• Don’t underplay the efforts of QLD government staff in this outcome. IBM was the controlling contractor but the actual implementations were WorkBrain (a Canadian product to do the award interpretation) and SAP (for payroll itself). QLD government had come up with the notion of handling multiple contracts through the payroll system. SAP was able to do payroll based on multiple contracts per staff member (apparently). I believe that was the original IBM suggestion but then as far as I can tell the QLD government swung WorkBrain in which they believe offered other HRM(?) functionality that the QLD government could dovetail into the project as a bonus.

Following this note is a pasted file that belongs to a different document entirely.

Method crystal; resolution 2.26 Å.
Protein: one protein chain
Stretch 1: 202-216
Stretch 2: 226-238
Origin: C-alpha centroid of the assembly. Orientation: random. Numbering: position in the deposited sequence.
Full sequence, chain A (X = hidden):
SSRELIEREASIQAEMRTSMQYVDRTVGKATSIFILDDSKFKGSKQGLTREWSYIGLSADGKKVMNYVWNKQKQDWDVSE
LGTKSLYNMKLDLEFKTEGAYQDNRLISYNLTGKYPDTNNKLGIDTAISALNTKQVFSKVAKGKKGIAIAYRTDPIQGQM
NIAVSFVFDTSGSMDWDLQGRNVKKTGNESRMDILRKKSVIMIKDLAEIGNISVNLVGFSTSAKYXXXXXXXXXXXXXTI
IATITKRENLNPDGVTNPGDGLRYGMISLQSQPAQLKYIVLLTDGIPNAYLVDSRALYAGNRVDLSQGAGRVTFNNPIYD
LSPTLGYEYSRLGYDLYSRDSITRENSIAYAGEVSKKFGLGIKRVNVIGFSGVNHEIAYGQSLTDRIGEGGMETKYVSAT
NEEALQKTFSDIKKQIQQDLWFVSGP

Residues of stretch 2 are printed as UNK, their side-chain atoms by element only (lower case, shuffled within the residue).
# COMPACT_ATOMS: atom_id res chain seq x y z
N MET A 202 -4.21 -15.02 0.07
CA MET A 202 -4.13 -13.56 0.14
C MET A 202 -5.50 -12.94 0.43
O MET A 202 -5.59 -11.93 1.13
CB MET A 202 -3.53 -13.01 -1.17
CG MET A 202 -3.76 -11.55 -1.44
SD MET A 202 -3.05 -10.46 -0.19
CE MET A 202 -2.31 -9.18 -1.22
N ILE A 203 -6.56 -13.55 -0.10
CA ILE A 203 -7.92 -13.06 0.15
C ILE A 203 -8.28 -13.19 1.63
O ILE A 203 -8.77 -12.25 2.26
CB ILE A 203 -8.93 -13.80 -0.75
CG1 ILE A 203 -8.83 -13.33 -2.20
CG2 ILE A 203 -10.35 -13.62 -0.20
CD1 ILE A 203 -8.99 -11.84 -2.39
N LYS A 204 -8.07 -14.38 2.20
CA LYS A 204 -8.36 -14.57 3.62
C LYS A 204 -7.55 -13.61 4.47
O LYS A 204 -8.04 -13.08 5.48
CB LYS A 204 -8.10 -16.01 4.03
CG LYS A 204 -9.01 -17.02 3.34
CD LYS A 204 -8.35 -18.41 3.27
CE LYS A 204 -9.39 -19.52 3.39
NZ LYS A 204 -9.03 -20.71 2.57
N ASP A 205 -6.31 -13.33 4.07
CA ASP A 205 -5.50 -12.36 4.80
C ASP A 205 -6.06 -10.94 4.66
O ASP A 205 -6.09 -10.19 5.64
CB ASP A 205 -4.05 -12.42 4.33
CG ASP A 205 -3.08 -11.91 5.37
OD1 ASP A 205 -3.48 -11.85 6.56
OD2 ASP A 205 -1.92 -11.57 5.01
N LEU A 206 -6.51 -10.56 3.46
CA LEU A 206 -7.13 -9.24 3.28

The problem was, and still is, that WorkBrain is designed around an individual directly and not around contracts. To get around this the QLD government people constructed an environment to try to trick its way around these obvious conflicts. For instance, the staff with multiple contracts were added multiple times – as individual employees into WorkBrain – remembering that workbrain only looks at the individual. So consider award interpretation for leave. You have 3 contracts each with holiday accruals. You will be treated as 3 employees in WorkBrain. So you put in your leave application and low and behold you are paid out for one contract only and then don’t get anymore holiday pay. You return to find out they placed you on leave without pay – they (probably through lack of time and indeed complexity) didn’t bother taking the leave from the other contracts. Then consider the similar consequences on the pays themself with overtime/call-ins and the like – hence the missing or over payments.